As an NCAA coach, it’s vital that you understand your mandatory reporting obligations in case of sexual harassment and sexual misconduct. Depending on the circumstances, you could be a mandatory reporter under both Title IX and SafeSport rules. However, there are some important distinctions to be aware of.
Title IX Mandatory Reporting Obligations for NCAA Coaches
Title IX states that no person in the United States shall, on the basis of sex, be excluded from participation in, be denied the benefits of, or be subjected to discrimination under any education program or activity receiving Federal financial assistance. For Title IX purposes, sexual harassment is a form of discrimination that is based on gender identity and/or sexual orientation. The harassment must be so severe, pervasive, and objectively offensive that it undermines and detracts from the victim’s educational experience—thus depriving the victim of equal access to an institution’s resources and opportunities.
NCAA coaches who are employees of a college or university are mandatory reporters under Title IX. Coaches who are volunteers may not be mandatory reporters, depending upon their specific duties.
If you are an NCAA coach and have mandatory reporting obligations, you must report all actions that would be understood by a reasonable person to be sexual harassment. Any prohibited action that occurs involving a victim and/or perpetrator who is a student (athlete or non-athlete) at the college or university where you are employed, must be reported.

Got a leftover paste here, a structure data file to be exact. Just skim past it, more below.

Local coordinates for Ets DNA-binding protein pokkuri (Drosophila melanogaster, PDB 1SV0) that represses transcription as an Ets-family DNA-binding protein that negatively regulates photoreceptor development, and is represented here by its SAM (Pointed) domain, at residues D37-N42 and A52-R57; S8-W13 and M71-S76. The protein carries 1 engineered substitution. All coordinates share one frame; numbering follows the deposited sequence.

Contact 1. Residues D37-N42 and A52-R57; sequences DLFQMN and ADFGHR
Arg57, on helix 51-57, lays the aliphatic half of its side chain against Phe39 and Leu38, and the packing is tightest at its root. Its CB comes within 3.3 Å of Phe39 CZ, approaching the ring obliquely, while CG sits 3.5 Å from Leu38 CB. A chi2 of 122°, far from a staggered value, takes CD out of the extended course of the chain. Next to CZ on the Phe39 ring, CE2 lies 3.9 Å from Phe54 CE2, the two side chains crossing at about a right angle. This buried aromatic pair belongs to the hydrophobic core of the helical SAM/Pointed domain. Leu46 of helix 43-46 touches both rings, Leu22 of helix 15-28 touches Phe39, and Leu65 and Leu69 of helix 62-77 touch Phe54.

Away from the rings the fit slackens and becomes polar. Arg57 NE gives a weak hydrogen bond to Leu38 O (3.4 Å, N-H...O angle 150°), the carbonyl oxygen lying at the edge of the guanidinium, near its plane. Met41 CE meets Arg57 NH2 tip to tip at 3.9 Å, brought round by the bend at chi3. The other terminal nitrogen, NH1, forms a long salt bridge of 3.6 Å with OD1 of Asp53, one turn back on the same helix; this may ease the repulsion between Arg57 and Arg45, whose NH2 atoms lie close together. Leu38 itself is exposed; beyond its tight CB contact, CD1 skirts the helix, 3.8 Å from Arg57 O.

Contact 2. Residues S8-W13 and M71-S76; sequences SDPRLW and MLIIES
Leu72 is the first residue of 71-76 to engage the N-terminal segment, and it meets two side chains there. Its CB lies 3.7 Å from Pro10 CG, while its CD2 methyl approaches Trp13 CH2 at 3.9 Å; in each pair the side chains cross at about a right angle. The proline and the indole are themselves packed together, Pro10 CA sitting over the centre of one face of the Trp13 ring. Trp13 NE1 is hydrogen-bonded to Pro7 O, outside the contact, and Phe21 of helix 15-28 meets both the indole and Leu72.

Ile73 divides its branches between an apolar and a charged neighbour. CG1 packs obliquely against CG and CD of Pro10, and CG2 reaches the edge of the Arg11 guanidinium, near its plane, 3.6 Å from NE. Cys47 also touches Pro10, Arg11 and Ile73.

Title IX requires you to report all actions that could constitute sexual harassment. Even if you believe the allegation is false or the complaint was made in bad faith, you must still report the potential violation.
Failure to properly report to a designated Title IX coordinator could lead to disciplinary action for any NCAA coach who is considered to have mandatory reporting obligations.
SafeSport Mandatory Reporting Obligations for NCAA Coaches
The U.S. Center for SafeSport (the Center) has authority over abuse or misconduct allegations that occur within sports under the purview of the United States Olympic & Paralympic Committee (USOPC). NCAA coaches are also SafeSport mandatory reporters if they are a member or coach of a National Governing Body under the USOPC.
When you are a SafeSport mandatory reporter, you must report child abuse and sexual misconduct to the Center as well as, when appropriate, law enforcement in a timely manner. SafeSport offers various training opportunities to help coaches understand what conduct must be reported.
You can file a report with SafeSport online or by calling SafeSport at 720-531-0340.
Please note that the NCAA's reporting obligations are separate and distinct from SafeSport's reporting obligations. SafeSport’s authority only covers the Olympic/Paralympic world.
A SafeSport mandatory reporter who fails to properly report is subject to sanctions under the SafeSport Code. This means you could get temporarily suspended and face a ban from coaching and otherwise participating in Olympic sport.
Contact the Renowned Sports Lawyers at Global Sports Advocates
In December 2021, Matthew Kaiser spoke at the U.S. Track & Field and Cross Country Coaches Association in Orlando, Florida, and discussed the best practices for coaches handling situations that fall under the U.S. Center for SafeSport Code and Title IX. Matthew, along with founder Paul Greene, has helped NCAA coaches who have questions related to their mandatory reporting obligations under Title IX and/or SafeSport and has represented coaches who find themselves facing allegations that they failed to report.
Fill out our contact form or call us directly at +1-207-747-5899 to schedule a free consultation. Our renowned sports lawyers are dedicated advocates who will work to protect your career and professional reputation.